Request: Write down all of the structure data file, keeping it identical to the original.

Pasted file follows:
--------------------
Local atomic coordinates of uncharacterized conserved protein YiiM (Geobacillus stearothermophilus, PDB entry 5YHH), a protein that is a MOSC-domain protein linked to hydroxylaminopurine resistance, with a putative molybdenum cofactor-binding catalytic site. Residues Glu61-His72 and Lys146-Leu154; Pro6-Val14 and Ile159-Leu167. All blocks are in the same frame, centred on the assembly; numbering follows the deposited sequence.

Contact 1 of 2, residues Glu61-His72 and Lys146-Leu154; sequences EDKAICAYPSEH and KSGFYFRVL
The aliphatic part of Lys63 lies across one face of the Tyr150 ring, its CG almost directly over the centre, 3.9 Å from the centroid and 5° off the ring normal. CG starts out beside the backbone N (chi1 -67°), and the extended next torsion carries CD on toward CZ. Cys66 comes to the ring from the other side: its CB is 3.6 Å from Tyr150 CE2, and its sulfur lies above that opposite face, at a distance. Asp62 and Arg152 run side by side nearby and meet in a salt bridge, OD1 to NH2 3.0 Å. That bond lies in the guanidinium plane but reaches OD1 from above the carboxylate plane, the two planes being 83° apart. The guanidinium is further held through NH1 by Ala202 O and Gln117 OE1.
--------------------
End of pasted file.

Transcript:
Local atomic coordinates of uncharacterized conserved protein YiiM (Geobacillus stearothermophilus, PDB entry 5YHH), a protein that is a MOSC-domain protein linked to hydroxylaminopurine resistance, with a putative molybdenum cofactor-binding catalytic site. Residues Glu61-His72 and Lys146-Leu154; Pro6-Val14 and Ile159-Leu167. All blocks are in the same frame, centred on the assembly; numbering follows the deposited sequence.

Contact 1 of 2, residues Glu61-His72 and Lys146-Leu154; sequences EDKAICAYPSEH and KSGFYFRVL
The aliphatic part of Lys63 lies across one face of the Tyr150 ring, its CG almost directly over the centre, 3.9 Å from the centroid and 5° off the ring normal. CG starts out beside the backbone N (chi1 -67°), and the extended next torsion carries CD on toward CZ. Cys66 comes to the ring from the other side: its CB is 3.6 Å from Tyr150 CE2, and its sulfur lies above that opposite face, at a distance. Asp62 and Arg152 run side by side nearby and meet in a salt bridge, OD1 to NH2 3.0 Å. That bond lies in the guanidinium plane but reaches OD1 from above the carboxylate plane, the two planes being 83° apart. The guanidinium is further held through NH1 by Ala202 O and Gln117 OE1.